There is always an incentive that leads one to take action. If you are reading Render magazine, it is not a random situation. If you are reading this article, you are expressing interest in the rendering industry, or more specifically, on what the World Renderers Organization (WRO) wants to communicate. In any case, welcome.
This article describes the first step of a new directive WRO is taking after being accepted last October during the National Renderers Association (NRA) convention in Naples, FL. There is much going on that most individuals probably never thought as important in the global rendering industry.
In early December 2013, the very first congress on Argentinian animal by-products was held at the beautiful venue of Mar del Plata, Buenos Aires, Argentina. The congress was organized by Argentina’s Chamber of Livestock Sub-products from Buenos Aires, whose president is Jorge Rossotti.
Surrounded by a leading group of renderers from Argentina, Rossotti and Evelino Roman, general manager of the chamber, led an excellent congress where individuals from government, equipment manufacturers, and service solutions for the industry along with nutritionists and renderers had the opportunity to reflect upon the best ways to form relationships for long-term collaboration. I received an invitation to participate in the congress as a representative of WRO, and gave a presentation providing insight of the organization entitled, “WRO as a global coordinator for strengthening the rendering industry worldwide.”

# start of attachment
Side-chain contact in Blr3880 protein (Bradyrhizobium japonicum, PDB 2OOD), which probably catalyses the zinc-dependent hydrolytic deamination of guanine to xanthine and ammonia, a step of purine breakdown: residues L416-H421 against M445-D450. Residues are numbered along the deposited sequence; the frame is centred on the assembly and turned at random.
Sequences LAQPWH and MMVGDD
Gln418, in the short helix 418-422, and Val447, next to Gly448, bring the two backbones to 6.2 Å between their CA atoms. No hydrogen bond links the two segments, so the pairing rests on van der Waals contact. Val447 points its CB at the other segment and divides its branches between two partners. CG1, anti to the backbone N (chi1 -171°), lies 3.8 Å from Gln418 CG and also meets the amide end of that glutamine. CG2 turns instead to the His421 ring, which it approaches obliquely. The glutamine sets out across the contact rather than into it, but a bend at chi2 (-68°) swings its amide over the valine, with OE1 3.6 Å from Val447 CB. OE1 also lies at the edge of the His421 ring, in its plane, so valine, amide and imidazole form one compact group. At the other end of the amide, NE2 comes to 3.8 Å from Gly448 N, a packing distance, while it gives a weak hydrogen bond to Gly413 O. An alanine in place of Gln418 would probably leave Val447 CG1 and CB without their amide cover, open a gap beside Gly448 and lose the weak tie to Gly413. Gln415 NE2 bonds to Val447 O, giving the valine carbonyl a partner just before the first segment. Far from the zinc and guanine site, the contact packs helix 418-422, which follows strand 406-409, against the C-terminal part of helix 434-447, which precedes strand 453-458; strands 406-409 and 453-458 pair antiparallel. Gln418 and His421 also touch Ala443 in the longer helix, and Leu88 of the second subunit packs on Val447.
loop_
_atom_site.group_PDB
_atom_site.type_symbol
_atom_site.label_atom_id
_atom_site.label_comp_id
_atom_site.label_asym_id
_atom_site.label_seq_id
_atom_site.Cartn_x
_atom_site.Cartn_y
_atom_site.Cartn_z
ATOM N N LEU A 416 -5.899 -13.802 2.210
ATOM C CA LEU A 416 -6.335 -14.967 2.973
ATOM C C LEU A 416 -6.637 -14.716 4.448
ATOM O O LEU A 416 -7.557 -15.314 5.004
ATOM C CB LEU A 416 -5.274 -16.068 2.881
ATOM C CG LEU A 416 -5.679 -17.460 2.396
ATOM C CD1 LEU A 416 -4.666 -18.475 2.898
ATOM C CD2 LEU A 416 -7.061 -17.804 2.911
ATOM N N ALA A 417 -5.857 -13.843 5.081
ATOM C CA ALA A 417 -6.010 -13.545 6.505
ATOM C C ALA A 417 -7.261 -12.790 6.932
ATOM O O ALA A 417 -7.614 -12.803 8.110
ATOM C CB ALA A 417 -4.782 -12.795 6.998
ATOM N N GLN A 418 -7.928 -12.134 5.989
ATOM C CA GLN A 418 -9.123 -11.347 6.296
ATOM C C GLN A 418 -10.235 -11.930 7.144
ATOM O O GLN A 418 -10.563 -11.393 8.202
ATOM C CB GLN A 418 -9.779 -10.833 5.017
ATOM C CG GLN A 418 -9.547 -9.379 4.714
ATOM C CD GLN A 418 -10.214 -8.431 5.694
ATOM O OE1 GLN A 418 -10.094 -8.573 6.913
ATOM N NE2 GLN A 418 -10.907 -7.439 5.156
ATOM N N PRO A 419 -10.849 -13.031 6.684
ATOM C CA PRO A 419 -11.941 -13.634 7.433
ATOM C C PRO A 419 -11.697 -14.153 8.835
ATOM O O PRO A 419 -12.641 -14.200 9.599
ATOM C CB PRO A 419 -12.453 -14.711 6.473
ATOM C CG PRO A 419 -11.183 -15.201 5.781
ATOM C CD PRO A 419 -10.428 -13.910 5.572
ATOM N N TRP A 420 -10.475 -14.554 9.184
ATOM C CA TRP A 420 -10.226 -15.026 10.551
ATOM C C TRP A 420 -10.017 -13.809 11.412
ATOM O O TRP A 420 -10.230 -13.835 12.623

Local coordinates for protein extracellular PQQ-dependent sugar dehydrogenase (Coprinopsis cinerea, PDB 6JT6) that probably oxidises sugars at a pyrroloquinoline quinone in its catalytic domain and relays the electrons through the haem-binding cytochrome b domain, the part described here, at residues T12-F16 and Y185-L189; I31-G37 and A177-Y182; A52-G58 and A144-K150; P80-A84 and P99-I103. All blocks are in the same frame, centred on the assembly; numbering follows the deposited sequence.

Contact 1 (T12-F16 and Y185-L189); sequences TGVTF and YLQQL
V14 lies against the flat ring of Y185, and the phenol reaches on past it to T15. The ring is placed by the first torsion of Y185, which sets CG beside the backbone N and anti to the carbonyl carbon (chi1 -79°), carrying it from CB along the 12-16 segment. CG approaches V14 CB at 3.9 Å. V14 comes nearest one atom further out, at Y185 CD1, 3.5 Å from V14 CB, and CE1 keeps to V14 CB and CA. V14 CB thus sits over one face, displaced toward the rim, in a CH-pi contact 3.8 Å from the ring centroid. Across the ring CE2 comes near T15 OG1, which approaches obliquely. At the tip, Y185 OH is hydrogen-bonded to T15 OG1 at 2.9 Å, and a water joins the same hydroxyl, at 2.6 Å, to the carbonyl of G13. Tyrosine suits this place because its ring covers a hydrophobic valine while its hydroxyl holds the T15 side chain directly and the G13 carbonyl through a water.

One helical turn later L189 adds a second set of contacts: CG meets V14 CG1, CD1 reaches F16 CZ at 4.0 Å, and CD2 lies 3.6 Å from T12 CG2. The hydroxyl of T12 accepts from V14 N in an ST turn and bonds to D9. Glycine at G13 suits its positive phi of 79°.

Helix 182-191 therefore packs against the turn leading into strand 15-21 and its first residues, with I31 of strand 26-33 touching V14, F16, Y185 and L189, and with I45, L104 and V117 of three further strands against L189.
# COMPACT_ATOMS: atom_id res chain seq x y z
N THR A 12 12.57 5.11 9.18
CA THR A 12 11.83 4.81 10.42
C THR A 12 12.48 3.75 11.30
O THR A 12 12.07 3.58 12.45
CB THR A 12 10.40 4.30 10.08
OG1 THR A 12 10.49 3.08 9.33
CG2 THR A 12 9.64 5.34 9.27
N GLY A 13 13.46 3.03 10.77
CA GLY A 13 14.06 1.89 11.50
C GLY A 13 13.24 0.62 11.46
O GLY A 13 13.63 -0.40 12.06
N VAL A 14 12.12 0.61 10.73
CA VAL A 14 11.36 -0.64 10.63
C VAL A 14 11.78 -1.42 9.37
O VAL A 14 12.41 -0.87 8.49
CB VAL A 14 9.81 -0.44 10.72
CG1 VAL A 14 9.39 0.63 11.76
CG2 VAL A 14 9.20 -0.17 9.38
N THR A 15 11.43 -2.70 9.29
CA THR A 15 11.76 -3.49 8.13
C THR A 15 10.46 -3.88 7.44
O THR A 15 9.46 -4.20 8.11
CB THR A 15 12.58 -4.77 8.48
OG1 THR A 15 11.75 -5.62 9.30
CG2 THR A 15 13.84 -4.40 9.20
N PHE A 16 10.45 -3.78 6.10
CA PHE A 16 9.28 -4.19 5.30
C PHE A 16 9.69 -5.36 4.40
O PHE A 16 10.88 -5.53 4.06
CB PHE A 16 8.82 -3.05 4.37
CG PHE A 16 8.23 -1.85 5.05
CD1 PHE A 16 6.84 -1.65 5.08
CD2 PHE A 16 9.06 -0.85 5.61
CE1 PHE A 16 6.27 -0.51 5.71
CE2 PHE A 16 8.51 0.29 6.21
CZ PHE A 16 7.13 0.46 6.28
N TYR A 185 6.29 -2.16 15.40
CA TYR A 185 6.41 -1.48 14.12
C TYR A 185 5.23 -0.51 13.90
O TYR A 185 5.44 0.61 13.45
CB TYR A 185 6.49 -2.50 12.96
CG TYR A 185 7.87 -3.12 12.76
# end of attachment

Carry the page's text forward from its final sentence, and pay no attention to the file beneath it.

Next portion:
The presentation provided a general view of the domain of action where WRO exists, its vision, mission, and collaboration agreements with other organizations that have presence in the establishment and enforcement of rules to maintain a safe food and feed chain. Some of those organizations include the World Organization for Animal Health, World Health Organization (WHO), World Trade Organization, Food and Agriculture Organization (FAO) of the United Nations, International Feed Industry Federation, Global Aquaculture Alliance, and CODEX Alimentarius, brought forth by WHO and FAO.
To much surprise, most of the participants in the congress were not aware of the existence of WRO. It was through the presentation that listeners began to understand the necessity to be part of the group, collaborating as renderers with their country association and enabling them to support WRO.
Other participants recognized the necessity to have representation on global forums. For members of the animal health and environmental control of Argentina´s government, the fact of having their local industry in connection with a global rendering coordinator opened a positive perception on the efforts local renderers are doing to maintain their industry in the frontier of knowledge and best manufacturing practices.
A group of lawmakers also attended the congress, explaining how laws on environmental care of air and water quality were established in Argentina and how renderers must cope with them. For the lawmakers, it was valuable to know that WRO can serve as a reference when new concerns arise and new legislations are designed for renderers in Latin American countries. At the end of the conference, there was opportunity to comment that coherence between science and legislation was fundamental.